Eleven nonprofits in the county will divide $1.25 million in no-strings- attached grants under Galveston County’s plan to allocate $66 million in COVID relief money from the American Rescue Plan Act.

Leaders of the 11 grantees said they were pleasantly surprised by the grants, which were awarded with little forewarning. The groups, which are in line for grants ranging from $25,000 to $250,000, said the money would be used to advance and improve important programs.

“I’m sort of in shock right now,” said Angelica Hanley, executive director of M.I. Lewis Social Services in Dickinson, who called the grant from the county “groundbreaking.”

The social service center, which received a $100,000 grant, provides emergency financial assistance and runs a food pantry for people in and around the Dickinson Independent School District. The demand for help from local residents has increased during the COVID-19 pandemic, and before the news of the county-directed grant came, the organization had almost exhausted its funds, she said.

“This funding is going to help a lot of people in our community,” she said.

County commissioners approved the grants Monday in a 4-0 vote. Commissioner Ken Clark was absent from the meeting.

The county received $66 million through the American Rescue Plan Act, which Congress approved in March. But only this week did commissioners decide how to portion out the money.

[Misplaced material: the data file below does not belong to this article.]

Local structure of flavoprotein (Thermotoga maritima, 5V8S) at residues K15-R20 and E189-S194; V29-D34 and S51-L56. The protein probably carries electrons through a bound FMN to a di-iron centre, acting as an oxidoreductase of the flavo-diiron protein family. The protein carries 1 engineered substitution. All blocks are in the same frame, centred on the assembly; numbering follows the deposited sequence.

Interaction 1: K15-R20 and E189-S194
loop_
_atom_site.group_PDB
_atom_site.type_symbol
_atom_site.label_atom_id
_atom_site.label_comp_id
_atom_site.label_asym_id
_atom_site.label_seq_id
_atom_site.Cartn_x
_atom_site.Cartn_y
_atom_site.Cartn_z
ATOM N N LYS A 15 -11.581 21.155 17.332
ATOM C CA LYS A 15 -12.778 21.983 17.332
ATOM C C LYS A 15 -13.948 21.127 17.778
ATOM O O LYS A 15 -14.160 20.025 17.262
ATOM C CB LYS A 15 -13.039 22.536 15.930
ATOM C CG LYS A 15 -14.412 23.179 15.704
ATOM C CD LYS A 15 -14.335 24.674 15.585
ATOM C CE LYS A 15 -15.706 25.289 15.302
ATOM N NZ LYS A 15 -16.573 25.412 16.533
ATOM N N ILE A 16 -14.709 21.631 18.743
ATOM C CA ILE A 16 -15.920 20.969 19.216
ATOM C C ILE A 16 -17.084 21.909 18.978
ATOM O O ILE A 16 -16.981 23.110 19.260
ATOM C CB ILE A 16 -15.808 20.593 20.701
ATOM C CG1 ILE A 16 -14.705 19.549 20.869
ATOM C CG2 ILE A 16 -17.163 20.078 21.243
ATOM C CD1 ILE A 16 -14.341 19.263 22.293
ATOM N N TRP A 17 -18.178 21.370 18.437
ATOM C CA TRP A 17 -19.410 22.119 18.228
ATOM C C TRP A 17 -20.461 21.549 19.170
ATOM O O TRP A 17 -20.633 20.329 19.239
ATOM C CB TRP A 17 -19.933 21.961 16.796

Among other things, the county’s plan included $26 million for water infrastructure projects, $16 million put aside for continued response to COVID-19 and $1.8 million for the costs of sending sheriff and constable deputies to work on the U.S.-Mexico border.

“I’m glad we were able to find a way to support these great community organizations that provide so much assistance and support to the residents of Galveston County,” Galveston County Judge Mark Henry said in a statement.

The nonprofits were chosen because they had existing relationships with the county, officials said.

There was no application process for nonprofits to seek out a portion of the funding, officials said.

The grant money is unrestricted, meaning the groups can use it as they see fit, said Tyler Drummond, the chief of staff for Galveston County Judge Mark Henry. There’s no strict reporting requirements either. But Drummond expected the groups would keep commissioners apprised of how they spend the money, he said.

The county plans to deliver checks to the groups by Oct. 18.

Leaders of the groups that will receive grants were still trying to process the news.

The Galveston County Food Bank received the single largest grant, for $250,000.

It will help the organization pay for maintenance and repair costs, particularly for its mobile distribution efforts, food bank president Donnie VanAckeren said.

“It’s an answered prayer,” VanAckeren said. “Prices are going up for truck costs and breakdowns. This is just truly a blessing.”

A whiteboard in VanAckeren’s office lists things the food bank hadn’t been able to afford, including new pallet jacks and repairing air conditioners, he said.

The grant allows the food bank to cover operating expenses without using money specifically donated for food costs, VanAckeren said.

Other groups also had spending opportunities on their minds.

“This is money that we can really use to do good in the community,” said Holly McDonald, the community relations and development manager for the Salvation Army of Galveston County.

The Salvation Army is raising money to help convert its building on 51st Street in Galveston, which once held a thrift store, into a new volunteer center, McDonald said. The center could allow more outreach work on the island, she said.